Yesterday, I joined thousands of graduates from Yale College, the Graduate School of Arts and Sciences, and our professional schools, along with their families and friends, faculty, and staff, for Yale’s 318th commencement. To all our graduates and their supporters, I offer my most heartfelt congratulations!
Commencement is a time of festivity and tradition as Old Campus fills with colorful banners, creative headgear, and smiling faces. These annual rites remind us of the great richness and diversity of the Yale community, as well as the sense of purpose and belonging we share as Yalies.
Over the weekend, I had the privilege of addressing members of the Yale College Class of 2019 and their loved ones at the annual baccalaureate services in Woolsey Hall. This year, I asked our graduates, “What are you for?” This question, more challenging than it first appears, is a vital one—not only for graduates but for all of us.
My remarks were inspired, in part, by a speech Kingman Brewster Jr., the seventeenth president of Yale, delivered to the Class of 1978. He told them, “Many of us have just been on a ten-year trip of moral outrage: anti-Wallace, anti-War, anti-Watergate. We have been so sure about what we were against that we have almost forgotten how difficult it is to know what we are for and how to achieve it.”
When I read these words, I was struck by their resonance with our own time. It is not difficult, in our hyper-polarized world, to find people who can tell you what they are against. It is far more difficult to say what we are for—that is, what we hope to see in the world—and then help create it. This challenging work is essential, and I urged our graduates to consider what they are for, not only what they oppose.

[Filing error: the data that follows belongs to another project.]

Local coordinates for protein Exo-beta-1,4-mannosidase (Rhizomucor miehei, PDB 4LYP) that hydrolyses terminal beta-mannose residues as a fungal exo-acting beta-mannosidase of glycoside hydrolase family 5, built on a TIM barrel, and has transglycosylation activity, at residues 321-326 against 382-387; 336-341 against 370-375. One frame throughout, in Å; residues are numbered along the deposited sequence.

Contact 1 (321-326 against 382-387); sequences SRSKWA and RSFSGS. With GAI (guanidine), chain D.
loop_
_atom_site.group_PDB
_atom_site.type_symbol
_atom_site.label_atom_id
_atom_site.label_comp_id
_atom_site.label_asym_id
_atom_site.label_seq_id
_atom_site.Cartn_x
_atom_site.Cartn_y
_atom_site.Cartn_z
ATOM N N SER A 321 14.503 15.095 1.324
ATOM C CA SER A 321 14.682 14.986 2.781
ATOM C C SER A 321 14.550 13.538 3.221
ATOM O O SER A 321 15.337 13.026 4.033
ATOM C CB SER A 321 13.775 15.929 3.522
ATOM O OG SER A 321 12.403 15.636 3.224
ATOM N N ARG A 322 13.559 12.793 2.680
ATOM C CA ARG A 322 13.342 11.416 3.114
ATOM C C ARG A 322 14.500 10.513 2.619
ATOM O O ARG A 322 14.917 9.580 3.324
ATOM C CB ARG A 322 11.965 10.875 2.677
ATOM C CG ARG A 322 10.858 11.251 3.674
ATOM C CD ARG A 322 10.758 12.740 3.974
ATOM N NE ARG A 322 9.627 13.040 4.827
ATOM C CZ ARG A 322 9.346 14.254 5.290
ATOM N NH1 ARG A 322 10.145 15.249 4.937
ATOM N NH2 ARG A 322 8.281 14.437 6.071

Just as we must know what we are for as individuals, we must also understand the purpose of our institutions. The university’s mission statement articulates exactly what we are for: “Yale is committed to improving the world today and for future generations through outstanding research and scholarship, education, preservation, and practice. Yale educates aspiring leaders worldwide who serve all sectors of society….”
“We believe…in the boundless potential of human ingenuity; that together, we can solve great challenges and bring light and truth to a world in great need of it,” as I told the Class of 2019.
On Monday during our commencement exercises, I conferred on our graduates all the “rights and responsibilities” of a Yale degree. I am especially proud of this language; other schools confer “rights and privileges,” but at Yale, we emphasize the responsibilities that accompany our university’s diploma. I encouraged members of the Class of 2019 to follow the example of past generations of Yale alumni and “heed the call to leadership and service and leave [their] mark on every realm of human endeavor.” I have every confidence that they will live up fully to their responsibilities as Yale graduates.
Today, our world needs imagination and dedication; it needs new ideas and the willingness to put those ideas into practice. That is our responsibility: to say what we are for, and then harness our talents and skills to create the world we wish to see.
Congratulations, Class of 2019!